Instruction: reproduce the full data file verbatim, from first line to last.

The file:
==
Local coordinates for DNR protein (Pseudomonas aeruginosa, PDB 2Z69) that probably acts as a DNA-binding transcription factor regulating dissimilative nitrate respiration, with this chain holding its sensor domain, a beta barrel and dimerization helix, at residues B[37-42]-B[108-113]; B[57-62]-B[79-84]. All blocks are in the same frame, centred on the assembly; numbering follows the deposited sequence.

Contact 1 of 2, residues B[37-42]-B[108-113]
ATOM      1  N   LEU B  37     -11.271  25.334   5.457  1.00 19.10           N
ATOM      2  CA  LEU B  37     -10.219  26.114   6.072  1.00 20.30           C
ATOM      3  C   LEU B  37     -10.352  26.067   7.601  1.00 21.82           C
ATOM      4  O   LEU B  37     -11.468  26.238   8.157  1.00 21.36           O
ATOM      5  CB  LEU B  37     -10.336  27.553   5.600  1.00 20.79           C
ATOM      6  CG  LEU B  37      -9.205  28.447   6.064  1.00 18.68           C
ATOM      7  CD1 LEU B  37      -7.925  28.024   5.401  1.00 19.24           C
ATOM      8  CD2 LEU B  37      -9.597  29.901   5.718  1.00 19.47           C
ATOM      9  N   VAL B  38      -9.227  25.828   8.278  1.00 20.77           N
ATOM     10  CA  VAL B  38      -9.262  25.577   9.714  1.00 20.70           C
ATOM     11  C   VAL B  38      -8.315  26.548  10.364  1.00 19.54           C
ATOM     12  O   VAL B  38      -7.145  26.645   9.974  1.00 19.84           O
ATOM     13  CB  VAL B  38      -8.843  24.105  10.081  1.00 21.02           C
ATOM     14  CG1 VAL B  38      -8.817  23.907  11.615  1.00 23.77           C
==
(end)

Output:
Local coordinates for DNR protein (Pseudomonas aeruginosa, PDB 2Z69) that probably acts as a DNA-binding transcription factor regulating dissimilative nitrate respiration, with this chain holding its sensor domain, a beta barrel and dimerization helix, at residues B[37-42]-B[108-113]; B[57-62]-B[79-84]. All blocks are in the same frame, centred on the assembly; numbering follows the deposited sequence.

Contact 1 of 2, residues B[37-42]-B[108-113]
ATOM      1  N   LEU B  37     -11.271  25.334   5.457  1.00 19.10           N
ATOM      2  CA  LEU B  37     -10.219  26.114   6.072  1.00 20.30           C
ATOM      3  C   LEU B  37     -10.352  26.067   7.601  1.00 21.82           C
ATOM      4  O   LEU B  37     -11.468  26.238   8.157  1.00 21.36           O
ATOM      5  CB  LEU B  37     -10.336  27.553   5.600  1.00 20.79           C
ATOM      6  CG  LEU B  37      -9.205  28.447   6.064  1.00 18.68           C
ATOM      7  CD1 LEU B  37      -7.925  28.024   5.401  1.00 19.24           C
ATOM      8  CD2 LEU B  37      -9.597  29.901   5.718  1.00 19.47           C
ATOM      9  N   VAL B  38      -9.227  25.828   8.278  1.00 20.77           N
ATOM     10  CA  VAL B  38      -9.262  25.577   9.714  1.00 20.70           C
ATOM     11  C   VAL B  38      -8.315  26.548  10.364  1.00 19.54           C
ATOM     12  O   VAL B  38      -7.145  26.645   9.974  1.00 19.84           O
ATOM     13  CB  VAL B  38      -8.843  24.105  10.081  1.00 21.02           C
ATOM     14  CG1 VAL B  38      -8.817  23.907  11.615  1.00 23.77           C